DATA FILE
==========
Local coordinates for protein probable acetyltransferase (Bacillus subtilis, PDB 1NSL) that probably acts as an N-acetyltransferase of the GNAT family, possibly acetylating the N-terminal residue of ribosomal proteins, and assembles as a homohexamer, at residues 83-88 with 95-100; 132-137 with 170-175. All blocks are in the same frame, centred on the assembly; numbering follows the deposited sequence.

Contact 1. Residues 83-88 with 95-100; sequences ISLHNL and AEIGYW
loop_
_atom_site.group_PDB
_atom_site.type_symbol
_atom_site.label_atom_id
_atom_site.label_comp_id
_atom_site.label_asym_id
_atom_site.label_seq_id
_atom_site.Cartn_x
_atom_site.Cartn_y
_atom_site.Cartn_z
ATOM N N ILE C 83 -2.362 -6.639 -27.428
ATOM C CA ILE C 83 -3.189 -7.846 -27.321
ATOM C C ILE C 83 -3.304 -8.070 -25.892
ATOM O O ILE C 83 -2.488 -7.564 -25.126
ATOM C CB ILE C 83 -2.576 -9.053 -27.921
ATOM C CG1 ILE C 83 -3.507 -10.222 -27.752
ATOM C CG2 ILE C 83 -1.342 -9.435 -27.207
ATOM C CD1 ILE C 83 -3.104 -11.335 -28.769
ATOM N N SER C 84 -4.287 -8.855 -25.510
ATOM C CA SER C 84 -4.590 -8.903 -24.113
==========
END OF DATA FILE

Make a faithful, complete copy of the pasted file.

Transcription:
Local coordinates for protein probable acetyltransferase (Bacillus subtilis, PDB 1NSL) that probably acts as an N-acetyltransferase of the GNAT family, possibly acetylating the N-terminal residue of ribosomal proteins, and assembles as a homohexamer, at residues 83-88 with 95-100; 132-137 with 170-175. All blocks are in the same frame, centred on the assembly; numbering follows the deposited sequence.

Contact 1. Residues 83-88 with 95-100; sequences ISLHNL and AEIGYW
loop_
_atom_site.group_PDB
_atom_site.type_symbol
_atom_site.label_atom_id
_atom_site.label_comp_id
_atom_site.label_asym_id
_atom_site.label_seq_id
_atom_site.Cartn_x
_atom_site.Cartn_y
_atom_site.Cartn_z
ATOM N N ILE C 83 -2.362 -6.639 -27.428
ATOM C CA ILE C 83 -3.189 -7.846 -27.321
ATOM C C ILE C 83 -3.304 -8.070 -25.892
ATOM O O ILE C 83 -2.488 -7.564 -25.126
ATOM C CB ILE C 83 -2.576 -9.053 -27.921
ATOM C CG1 ILE C 83 -3.507 -10.222 -27.752
ATOM C CG2 ILE C 83 -1.342 -9.435 -27.207
ATOM C CD1 ILE C 83 -3.104 -11.335 -28.769
ATOM N N SER C 84 -4.287 -8.855 -25.510
ATOM C CA SER C 84 -4.590 -8.903 -24.113